"Olenska--O-len-ska," he repeated, drawing backthe message in order to print out the foreign syllablesabove May's rambling script.
"It's an unlikely name for a New York telegraphoffice; at least in this quarter," an unexpected voiceobserved; and turning around Archer saw LawrenceLefferts at his elbow, pulling an imperturbable moustacheand affecting not to glance at the message.
"Hallo, Newland: thought I'd catch you here. I'vejust heard of old Mrs. Mingott's stroke; and as I wason my way to the house I saw you turning down thisstreet and nipped after you. I suppose you've comefrom there?"
Archer nodded, and pushed his telegram under thelattice.
"Very bad, eh?" Lefferts continued. "Wiring to thefamily, I suppose. I gather it IS bad, if you're includingCountess Olenska."
Archer's lips stiffened; he felt a savage impulse todash his fist into the long vain handsome face at his side.
"Why?" he questioned.
Lefferts, who was known to shrink from discussion,raised his eye-brows with an ironic grimace that warnedthe other of the watching damsel behind the lattice.Nothing could be worse "form" the look remindedArcher, than any display of temper in a public place.
Archer had never been more indifferent to therequirements of form; but his impulse to do LawrenceLefferts a physical injury was only momentary. Theidea of bandying Ellen Olenska's name with him atsuch a time, and on whatsoever provocation, wasunthinkable. He paid for his telegram, and the two youngmen went out together into the street. There Archer,having regained his self-control, went on: "Mrs. Mingottis much better: the doctor feels no anxiety whatever";and Lefferts, with profuse expressions of relief,asked him if he had heard that there were beastly badrumours again about Beaufort. . . .
That afternoon the announcement of the Beaufort failurewas in all the papers. It overshadowed the report ofMrs. Manson Mingott's stroke, and only the few whohad heard of the mysterious connection between thetwo events thought of ascribing old Catherine's illnessto anything but the accumulation of flesh and years.
The whole of New York was darkened by the tale ofBeaufort's dishonour. There had never, as Mr. Letterblairsaid, been a worse case in his memory, nor, for thatmatter, in the memory of the far-off Letterblair whohad given his name to the firm. The bank had continuedto take in money for a whole day after its failurewas inevitable; and as many of its clients belonged toone or another of the ruling clans, Beaufort's duplicityseemed doubly cynical. If Mrs. Beaufort had not takenthe tone that such misfortunes (the word was her own)were "the test of friendship," compassion for her mighthave tempered the general indignation against her husband.As it was--and especially after the object of hernocturnal visit to Mrs. Manson Mingott had becomeknown--her cynicism was held to exceed his; and shehad not the excuse--nor her detractors the satisfaction--of pleading that she was "a foreigner." It was somecomfort (to those whose securities were not in jeopardy)to be able to remind themselves that BeaufortWAS; but, after all, if a Dallas of South Carolina tookhis view of the case, and glibly talked of his soon being"on his feet again," the argument lost its edge, andthere was nothing to do but to accept this awful evidenceof the indissolubility of marriage. Society mustmanage to get on without the Beauforts, and there wasan end of it--except indeed for such hapless victims ofthe disaster as Medora Manson, the poor old MissLannings, and certain other misguided ladies of goodfamily who, if only they had listened to Mr. Henry vander Luyden . . .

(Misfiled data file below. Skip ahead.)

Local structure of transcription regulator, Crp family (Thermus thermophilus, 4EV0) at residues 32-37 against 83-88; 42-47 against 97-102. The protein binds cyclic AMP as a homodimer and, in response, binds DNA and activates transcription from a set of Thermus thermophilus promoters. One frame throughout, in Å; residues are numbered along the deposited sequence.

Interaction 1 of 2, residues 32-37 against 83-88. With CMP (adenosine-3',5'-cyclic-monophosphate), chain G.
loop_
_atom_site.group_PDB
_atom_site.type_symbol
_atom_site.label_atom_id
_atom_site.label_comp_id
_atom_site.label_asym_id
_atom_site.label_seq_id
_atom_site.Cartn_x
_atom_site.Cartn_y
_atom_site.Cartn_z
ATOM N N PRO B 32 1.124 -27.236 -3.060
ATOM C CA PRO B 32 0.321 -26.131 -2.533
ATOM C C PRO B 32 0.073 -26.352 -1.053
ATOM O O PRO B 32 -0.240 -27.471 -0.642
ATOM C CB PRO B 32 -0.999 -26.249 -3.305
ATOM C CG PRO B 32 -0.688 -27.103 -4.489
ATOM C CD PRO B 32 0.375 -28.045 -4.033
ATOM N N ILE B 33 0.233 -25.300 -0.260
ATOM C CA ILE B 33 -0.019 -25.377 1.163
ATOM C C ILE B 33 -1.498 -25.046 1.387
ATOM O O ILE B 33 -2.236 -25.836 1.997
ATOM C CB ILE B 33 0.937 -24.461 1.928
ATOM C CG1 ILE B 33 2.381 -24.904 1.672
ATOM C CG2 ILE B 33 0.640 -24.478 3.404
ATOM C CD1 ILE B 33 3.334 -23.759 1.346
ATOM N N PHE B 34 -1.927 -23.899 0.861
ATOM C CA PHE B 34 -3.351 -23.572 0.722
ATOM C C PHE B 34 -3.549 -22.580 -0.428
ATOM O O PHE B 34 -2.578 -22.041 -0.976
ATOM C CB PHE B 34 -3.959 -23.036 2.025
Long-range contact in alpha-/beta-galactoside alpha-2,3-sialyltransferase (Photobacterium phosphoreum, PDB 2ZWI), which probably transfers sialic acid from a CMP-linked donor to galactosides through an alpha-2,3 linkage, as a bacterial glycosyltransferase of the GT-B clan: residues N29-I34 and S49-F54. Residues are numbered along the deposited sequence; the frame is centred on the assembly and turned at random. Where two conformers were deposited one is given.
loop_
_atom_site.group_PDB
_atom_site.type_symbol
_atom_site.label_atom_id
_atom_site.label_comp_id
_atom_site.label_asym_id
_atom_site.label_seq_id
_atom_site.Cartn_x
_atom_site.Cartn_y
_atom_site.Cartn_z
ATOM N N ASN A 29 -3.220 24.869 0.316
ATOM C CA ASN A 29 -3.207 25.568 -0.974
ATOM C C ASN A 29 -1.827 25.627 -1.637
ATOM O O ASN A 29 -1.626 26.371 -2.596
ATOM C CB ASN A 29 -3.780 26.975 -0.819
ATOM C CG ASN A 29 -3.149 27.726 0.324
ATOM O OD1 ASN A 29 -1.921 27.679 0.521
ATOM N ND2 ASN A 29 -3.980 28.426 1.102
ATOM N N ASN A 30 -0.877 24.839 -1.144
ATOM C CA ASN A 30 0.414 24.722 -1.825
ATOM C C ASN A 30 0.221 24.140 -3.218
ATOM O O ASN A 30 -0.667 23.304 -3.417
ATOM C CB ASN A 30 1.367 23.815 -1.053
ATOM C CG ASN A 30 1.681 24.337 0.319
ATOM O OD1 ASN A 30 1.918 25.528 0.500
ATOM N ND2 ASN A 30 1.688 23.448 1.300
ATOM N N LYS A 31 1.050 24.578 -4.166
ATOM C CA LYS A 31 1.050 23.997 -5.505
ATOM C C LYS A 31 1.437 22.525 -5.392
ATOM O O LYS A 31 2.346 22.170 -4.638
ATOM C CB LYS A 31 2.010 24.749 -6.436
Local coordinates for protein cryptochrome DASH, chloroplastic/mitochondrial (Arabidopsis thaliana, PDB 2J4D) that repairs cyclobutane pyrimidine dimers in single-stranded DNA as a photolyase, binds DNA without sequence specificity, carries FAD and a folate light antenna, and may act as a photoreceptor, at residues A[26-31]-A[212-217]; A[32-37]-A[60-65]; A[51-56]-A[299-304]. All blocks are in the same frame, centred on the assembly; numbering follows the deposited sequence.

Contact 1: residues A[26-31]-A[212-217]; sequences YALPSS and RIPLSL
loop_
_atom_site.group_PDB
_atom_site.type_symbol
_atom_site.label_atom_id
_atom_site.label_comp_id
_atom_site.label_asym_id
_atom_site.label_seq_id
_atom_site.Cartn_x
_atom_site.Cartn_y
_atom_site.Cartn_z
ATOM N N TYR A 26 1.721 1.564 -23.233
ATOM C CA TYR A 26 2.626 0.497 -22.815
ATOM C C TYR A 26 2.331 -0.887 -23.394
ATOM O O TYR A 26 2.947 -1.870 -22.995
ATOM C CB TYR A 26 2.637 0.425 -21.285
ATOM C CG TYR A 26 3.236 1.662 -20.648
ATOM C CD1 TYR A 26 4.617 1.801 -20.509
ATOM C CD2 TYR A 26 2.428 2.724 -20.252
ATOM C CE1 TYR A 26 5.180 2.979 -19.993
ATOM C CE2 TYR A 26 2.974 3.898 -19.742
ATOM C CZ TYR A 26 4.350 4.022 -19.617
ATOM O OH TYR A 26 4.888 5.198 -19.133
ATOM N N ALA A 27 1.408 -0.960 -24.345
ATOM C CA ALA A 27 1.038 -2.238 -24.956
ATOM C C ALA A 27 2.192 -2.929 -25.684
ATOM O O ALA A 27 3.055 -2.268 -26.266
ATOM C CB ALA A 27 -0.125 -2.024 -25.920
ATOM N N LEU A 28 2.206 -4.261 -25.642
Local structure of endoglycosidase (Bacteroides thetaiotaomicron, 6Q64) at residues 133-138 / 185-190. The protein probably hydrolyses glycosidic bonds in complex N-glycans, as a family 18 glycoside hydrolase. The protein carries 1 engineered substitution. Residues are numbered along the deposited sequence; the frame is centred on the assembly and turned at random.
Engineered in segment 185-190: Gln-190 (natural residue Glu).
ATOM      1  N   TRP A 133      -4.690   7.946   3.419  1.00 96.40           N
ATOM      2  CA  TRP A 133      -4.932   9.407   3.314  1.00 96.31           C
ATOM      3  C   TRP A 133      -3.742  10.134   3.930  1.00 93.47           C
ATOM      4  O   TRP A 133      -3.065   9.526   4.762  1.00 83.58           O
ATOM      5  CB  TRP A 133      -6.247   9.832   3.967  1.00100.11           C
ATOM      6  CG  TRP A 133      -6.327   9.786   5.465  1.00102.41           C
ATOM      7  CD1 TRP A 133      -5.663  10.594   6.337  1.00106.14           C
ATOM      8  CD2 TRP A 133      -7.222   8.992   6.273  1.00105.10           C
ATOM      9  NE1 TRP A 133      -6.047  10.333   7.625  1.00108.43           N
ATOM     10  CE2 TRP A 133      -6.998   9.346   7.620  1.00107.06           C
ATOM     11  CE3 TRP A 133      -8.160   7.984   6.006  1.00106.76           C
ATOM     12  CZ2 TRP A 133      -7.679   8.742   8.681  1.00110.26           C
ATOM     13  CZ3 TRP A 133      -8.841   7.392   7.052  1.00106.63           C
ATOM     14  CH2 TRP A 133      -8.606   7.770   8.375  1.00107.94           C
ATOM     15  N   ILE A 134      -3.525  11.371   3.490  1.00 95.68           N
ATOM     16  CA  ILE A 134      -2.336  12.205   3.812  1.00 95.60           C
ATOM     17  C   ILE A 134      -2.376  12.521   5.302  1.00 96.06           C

"The best thing the Beauforts can do," said Mrs.Archer, summing it up as if she were pronouncing adiagnosis and prescribing a course of treatment, "is togo and live at Regina's little place in North Carolina.Beaufort has always kept a racing stable, and he hadbetter breed trotting horses. I should say he had all thequalities of a successful horsedealer." Every one agreedwith her, but no one condescended to enquire what theBeauforts really meant to do.